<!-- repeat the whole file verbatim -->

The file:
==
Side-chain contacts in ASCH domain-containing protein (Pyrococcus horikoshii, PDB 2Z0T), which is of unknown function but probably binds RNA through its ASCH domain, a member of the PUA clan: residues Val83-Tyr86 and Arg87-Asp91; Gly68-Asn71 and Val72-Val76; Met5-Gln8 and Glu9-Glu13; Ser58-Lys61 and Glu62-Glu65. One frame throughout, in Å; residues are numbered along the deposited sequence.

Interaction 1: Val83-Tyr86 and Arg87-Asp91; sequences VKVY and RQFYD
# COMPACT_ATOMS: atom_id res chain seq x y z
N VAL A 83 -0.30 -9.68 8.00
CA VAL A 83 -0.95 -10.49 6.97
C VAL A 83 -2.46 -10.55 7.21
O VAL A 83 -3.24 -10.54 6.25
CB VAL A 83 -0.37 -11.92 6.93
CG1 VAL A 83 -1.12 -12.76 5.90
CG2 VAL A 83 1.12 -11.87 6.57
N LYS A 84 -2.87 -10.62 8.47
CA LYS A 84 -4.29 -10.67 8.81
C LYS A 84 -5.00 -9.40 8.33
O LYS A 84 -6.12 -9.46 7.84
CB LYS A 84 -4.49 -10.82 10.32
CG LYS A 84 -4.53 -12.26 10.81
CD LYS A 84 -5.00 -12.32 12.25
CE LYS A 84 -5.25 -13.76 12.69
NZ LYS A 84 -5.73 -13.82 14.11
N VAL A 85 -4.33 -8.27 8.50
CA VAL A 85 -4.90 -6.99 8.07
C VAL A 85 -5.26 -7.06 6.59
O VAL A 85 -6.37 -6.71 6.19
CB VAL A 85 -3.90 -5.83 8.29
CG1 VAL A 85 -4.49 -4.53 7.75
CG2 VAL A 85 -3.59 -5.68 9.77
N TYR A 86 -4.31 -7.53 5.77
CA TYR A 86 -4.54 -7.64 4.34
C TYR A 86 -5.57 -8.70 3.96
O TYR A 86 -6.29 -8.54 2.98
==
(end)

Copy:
Side-chain contacts in ASCH domain-containing protein (Pyrococcus horikoshii, PDB 2Z0T), which is of unknown function but probably binds RNA through its ASCH domain, a member of the PUA clan: residues Val83-Tyr86 and Arg87-Asp91; Gly68-Asn71 and Val72-Val76; Met5-Gln8 and Glu9-Glu13; Ser58-Lys61 and Glu62-Glu65. One frame throughout, in Å; residues are numbered along the deposited sequence.

Interaction 1: Val83-Tyr86 and Arg87-Asp91; sequences VKVY and RQFYD
# COMPACT_ATOMS: atom_id res chain seq x y z
N VAL A 83 -0.30 -9.68 8.00
CA VAL A 83 -0.95 -10.49 6.97
C VAL A 83 -2.46 -10.55 7.21
O VAL A 83 -3.24 -10.54 6.25
CB VAL A 83 -0.37 -11.92 6.93
CG1 VAL A 83 -1.12 -12.76 5.90
CG2 VAL A 83 1.12 -11.87 6.57
N LYS A 84 -2.87 -10.62 8.47
CA LYS A 84 -4.29 -10.67 8.81
C LYS A 84 -5.00 -9.40 8.33
O LYS A 84 -6.12 -9.46 7.84
CB LYS A 84 -4.49 -10.82 10.32
CG LYS A 84 -4.53 -12.26 10.81
CD LYS A 84 -5.00 -12.32 12.25
CE LYS A 84 -5.25 -13.76 12.69
NZ LYS A 84 -5.73 -13.82 14.11
N VAL A 85 -4.33 -8.27 8.50
CA VAL A 85 -4.90 -6.99 8.07
C VAL A 85 -5.26 -7.06 6.59
O VAL A 85 -6.37 -6.71 6.19
CB VAL A 85 -3.90 -5.83 8.29
CG1 VAL A 85 -4.49 -4.53 7.75
CG2 VAL A 85 -3.59 -5.68 9.77
N TYR A 86 -4.31 -7.53 5.77
CA TYR A 86 -4.54 -7.64 4.34
C TYR A 86 -5.57 -8.70 3.96
O TYR A 86 -6.29 -8.54 2.98